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NH4Cl-P refers to the weakly adsorbed phosphorus in the sediment, and mainly refers to the phosphate adsorbed by the mineral particles in the sediment, it is unstable and easily released into the water body when the external environment changes (Wang et al. 2013). BD-P refers to redox sensitive phosphorus, and mainly refers to phosphorus combined with iron manganese oxide, which is easily released when the redox potential is low (Wang et al. 2013; Moura et al. 2020). NaOH-P refers to the phosphorus adsorbed on the surface of aluminum oxide and inside iron oxide, which is easily released into water at high pH. HCl-P refers to phosphorus fixed by calcium and magnesium minerals, which can easily enter water under low pH environments (Hrenovic et al. 2008). Res-P refers to residual phosphorus, which is less affected by the environment and has stable properties (Wang et al. 2016). NH4Cl-P and BD-P are called potentially active phosphorus, and are unstable and easily affected by the environment. The properties of NaOH-P and HCl-P are relatively stable, are less affected by the environment, and are not easy to release. Res-P is extremely stable and difficult to release. Under anoxic and aerobic conditions, the content of potentially active phosphorus in sediment decreased by 33.1% and 27.2% after adding FeZrMZ, possibly because NH4Cl-P and BD-P are transformed into more stable NaOH-P and Res-P. It should be noted that the mechanism of the modified zeolites reduced the content of potential active phosphorus. The potential active phosphorus in the pore water were absorbed and transformed by the modified zeolite, resulting in the decrease in concentration. The sediment will supply the potential active phosphorus to the pore water, so that the phosphorus content in the sediment and pore water will be reduced. It can be seen from Figure 7 that the content of HCl-P had been significantly reduced, the content of Res-P significantly increased, and the content of NaOH-P had not changed much, only slightly increased. This indicated a significant transition from HCl-P to Res-P. When FeZrMZ is added under aerobic and anoxic conditions, the content of Res-P accounts for 49 and 50% respectively, and the stable form of phosphorus in the sediment accounts for half, which is difficult to release again (Wang et al. 2017a, 2017b, 2017c). This indicates that the addition of FeZrMZ increases the stability of phosphorus in the sediment. Although most of the phosphorus in the sediment is in a relatively stable state after the addition of modified zeolite, there is still some potential active phosphorus in the sediment (Lin et al. 2016). This phosphorus is active and easy to be released into the pore/overlaying water, and the NaOH-P and HCl-P in the sediment still have the potential to be released from the sediment when the external environment changes. Therefore, it is necessary to separate and adsorb the saturated modified zeolite in time. FeZrMZ has the characteristics for magnetic separation, and can be separated from the sediment under an external magnetic field, therefore solving this problem. The above results show that FeZrMZ can significantly control the release of phosphorus from sediment, and has the characteristics of magnetic separation, and is therefore is a more promising material for controlling phosphorus release in sediment.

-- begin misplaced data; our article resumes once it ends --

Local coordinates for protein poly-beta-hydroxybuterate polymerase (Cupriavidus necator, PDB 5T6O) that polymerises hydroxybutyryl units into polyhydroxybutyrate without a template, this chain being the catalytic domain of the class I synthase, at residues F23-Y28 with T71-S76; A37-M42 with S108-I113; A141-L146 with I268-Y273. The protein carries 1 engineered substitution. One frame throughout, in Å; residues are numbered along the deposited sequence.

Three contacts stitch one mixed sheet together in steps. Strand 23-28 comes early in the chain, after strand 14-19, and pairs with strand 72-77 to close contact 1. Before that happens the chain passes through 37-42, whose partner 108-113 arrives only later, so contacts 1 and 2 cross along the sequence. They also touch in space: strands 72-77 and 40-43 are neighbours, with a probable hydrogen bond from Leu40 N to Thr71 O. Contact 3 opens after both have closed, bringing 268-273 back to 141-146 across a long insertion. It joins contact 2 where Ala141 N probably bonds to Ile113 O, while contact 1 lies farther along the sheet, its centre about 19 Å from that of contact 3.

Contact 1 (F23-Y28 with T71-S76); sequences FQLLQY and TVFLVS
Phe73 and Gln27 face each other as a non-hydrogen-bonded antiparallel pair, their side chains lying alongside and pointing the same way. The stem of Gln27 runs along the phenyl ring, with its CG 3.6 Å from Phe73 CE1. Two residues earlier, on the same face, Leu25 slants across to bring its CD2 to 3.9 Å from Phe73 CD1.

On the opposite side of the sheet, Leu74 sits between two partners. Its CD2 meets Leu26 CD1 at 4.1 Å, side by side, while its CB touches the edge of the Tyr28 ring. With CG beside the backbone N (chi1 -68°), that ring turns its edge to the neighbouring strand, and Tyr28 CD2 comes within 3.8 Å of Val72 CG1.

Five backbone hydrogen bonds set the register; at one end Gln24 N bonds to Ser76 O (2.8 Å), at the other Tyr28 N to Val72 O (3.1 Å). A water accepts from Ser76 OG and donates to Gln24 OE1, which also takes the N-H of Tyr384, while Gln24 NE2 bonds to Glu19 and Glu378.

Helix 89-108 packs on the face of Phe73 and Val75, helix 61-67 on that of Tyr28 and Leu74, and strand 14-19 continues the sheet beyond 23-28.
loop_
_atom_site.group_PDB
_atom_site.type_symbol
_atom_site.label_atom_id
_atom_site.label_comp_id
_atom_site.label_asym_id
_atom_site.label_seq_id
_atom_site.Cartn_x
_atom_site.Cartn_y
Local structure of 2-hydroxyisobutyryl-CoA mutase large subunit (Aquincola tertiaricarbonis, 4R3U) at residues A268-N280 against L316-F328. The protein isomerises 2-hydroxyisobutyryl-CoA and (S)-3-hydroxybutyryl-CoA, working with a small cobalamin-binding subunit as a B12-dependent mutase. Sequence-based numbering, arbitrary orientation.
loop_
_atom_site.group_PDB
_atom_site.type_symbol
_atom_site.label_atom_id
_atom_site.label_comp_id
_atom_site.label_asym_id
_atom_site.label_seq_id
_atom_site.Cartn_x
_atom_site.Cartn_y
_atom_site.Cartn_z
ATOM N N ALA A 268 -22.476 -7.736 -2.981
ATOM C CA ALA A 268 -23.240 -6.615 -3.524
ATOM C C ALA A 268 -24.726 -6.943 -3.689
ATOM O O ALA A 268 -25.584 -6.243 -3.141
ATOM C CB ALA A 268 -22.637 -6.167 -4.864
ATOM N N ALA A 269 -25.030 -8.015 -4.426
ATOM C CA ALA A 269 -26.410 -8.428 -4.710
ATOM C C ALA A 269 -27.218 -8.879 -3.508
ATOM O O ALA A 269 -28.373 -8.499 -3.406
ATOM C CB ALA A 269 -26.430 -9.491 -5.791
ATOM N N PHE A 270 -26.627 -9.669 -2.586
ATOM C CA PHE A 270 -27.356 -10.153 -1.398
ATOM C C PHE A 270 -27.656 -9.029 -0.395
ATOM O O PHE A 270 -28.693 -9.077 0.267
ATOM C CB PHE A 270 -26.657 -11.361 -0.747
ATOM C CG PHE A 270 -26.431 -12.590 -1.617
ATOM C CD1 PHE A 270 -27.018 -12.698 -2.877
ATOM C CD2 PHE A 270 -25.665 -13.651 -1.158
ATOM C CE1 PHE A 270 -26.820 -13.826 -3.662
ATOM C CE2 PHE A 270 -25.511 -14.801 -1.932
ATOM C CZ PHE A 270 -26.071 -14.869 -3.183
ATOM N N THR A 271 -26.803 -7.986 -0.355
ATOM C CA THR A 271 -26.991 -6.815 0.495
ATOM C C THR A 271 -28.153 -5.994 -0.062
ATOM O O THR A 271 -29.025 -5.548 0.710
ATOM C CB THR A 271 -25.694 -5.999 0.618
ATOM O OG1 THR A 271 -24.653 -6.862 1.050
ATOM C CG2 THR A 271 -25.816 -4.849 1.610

Effect of FeZrMZ addition on BAP in sediment